In October last year, Zuma made it clear that the kid-gloves were off in South Africa's war against crime. In a newsletter, Zuma is reported to have said: "Given the violent nature of crime in our country, we need the law to err on the side of the police and not criminals." He was referring to legal restrictions on the police's right to use their firearms when dealing with armed criminals. He went on to add: "Police officers should place their own lives and those of innocent citizens first when confronted with situations of life and death."
It was what a country tired of living in fear of violent crime wanted to hear — even though Zuma made it clear that he was not advocating a shoot-to-kill policy. South African Minister for Safety and Security Nathi Mthethwa has since kept up the rhetoric.
Zuma was brought to power by an awkward alliance of populists, trade unionists and communists, who were united in their opposition to Mbeki. Not surprisingly, shortly after Zuma was elected president, they began to try to change key policies of the Mbeki government and lobby for the removal of some individuals from influential posts.
The most important prize was control of South Africa's relatively conservative economic policy, under which government spending and the budget deficit was tightly controlled. The influential Congress of South African Trade Unions in particular, was in favour of loosening the treasury purse-strings and increasing spending on social and economic development programmes in a country with a roughly 25 per cent unemployment rate, by many calculations.
Surprisingly, despite expectations that he would cave into his allies, Zuma has stuck with the policies — and broadly the same economic team — that are credited with seeing South Africa through the present international financial crisis in relatively good shape.
South Africa's former finance minister, Trevor Manuel, much respected by South African and global investors, but who earned the particular ire of the trade unions, was removed from his post. However, he has been appointed to head-up a national planning commission in the presidency, from where he is expected to continue to champion good governance and economic policy. The new finance minister, Pravin Ghordan, has broadly maintained South Africa's economic policies.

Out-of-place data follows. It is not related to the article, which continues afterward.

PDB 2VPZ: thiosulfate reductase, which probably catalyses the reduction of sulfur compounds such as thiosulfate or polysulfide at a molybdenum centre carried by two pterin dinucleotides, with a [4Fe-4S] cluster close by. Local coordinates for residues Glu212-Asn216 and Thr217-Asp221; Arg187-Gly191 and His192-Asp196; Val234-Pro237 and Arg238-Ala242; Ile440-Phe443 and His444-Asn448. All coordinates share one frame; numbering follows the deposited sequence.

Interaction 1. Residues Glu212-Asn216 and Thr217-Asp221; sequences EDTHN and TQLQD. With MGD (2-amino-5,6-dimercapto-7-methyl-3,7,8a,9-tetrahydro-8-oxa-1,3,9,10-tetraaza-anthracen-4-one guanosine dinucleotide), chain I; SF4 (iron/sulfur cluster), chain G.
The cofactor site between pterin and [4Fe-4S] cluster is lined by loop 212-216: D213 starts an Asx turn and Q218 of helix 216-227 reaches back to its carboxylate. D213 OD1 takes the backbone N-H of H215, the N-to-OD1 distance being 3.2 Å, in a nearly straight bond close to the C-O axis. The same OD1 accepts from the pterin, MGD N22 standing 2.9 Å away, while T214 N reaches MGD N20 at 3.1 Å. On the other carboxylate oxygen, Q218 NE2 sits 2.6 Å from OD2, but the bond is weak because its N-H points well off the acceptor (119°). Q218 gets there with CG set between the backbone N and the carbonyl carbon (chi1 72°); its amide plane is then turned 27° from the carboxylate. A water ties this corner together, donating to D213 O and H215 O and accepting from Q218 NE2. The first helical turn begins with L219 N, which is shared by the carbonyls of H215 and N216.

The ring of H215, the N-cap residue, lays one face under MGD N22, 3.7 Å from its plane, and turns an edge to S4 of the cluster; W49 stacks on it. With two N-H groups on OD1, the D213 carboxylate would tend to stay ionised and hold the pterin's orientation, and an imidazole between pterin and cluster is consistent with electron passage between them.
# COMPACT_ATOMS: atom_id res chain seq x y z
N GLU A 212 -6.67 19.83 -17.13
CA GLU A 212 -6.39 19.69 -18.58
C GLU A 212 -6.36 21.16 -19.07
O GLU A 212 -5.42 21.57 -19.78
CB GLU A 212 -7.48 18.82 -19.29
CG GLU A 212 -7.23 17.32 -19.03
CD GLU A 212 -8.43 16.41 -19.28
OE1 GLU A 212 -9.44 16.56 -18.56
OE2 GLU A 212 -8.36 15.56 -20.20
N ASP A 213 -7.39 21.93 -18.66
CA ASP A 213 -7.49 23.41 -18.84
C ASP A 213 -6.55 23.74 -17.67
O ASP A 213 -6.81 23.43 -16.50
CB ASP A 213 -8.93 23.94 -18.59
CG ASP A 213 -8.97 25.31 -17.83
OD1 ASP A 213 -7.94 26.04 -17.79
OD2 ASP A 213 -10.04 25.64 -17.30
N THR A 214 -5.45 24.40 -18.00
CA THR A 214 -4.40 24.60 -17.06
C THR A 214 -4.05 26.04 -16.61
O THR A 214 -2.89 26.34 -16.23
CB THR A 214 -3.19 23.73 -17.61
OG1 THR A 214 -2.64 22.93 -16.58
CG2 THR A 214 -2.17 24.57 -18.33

Perhaps in a sign of things to come, Zuma said one thing, and then pretty much left things as they were.
Even if he is not leading by example, Zuma has put his government's money where his mouth is in South Africa's fight against HIV and Aids. While Mbeki was willing to let thousands die while he debated the intricacies of the disease, Zuma has set a target of getting Aids drugs to 80 per cent of those who need them by 2011.
But, while Zuma the president was committing his government to fighting Aids; Zuma the promiscuous man was carrying on as before — including having unprotected sex. The result is baby number 20, outside his polygamous marriages. The popular outcry forced him to issue an apology for his actions, but it will not affect his political standing in the party as he is still supported by many interest groups in the ANC, for their own — often selfish — reasons.
Much of the popular anger and frustration directed at Zuma is not because he was true to character but rather because, so often, it looks like he may be able to rise above it and become the president — and man — that South Africa deserves.
Jacob Zuma is no stranger to controversy. Having been dismissed by Thabo Mbeki as deputy South African president, he went on to unseat his former boss and replace him. He has beaten charges of corruption and rape and been forced to apolgise for his comments about homosexuality. All this he has overcome, but a baby born out of wedlock now poses the greatest threat to his presidency.
Source: Gulf News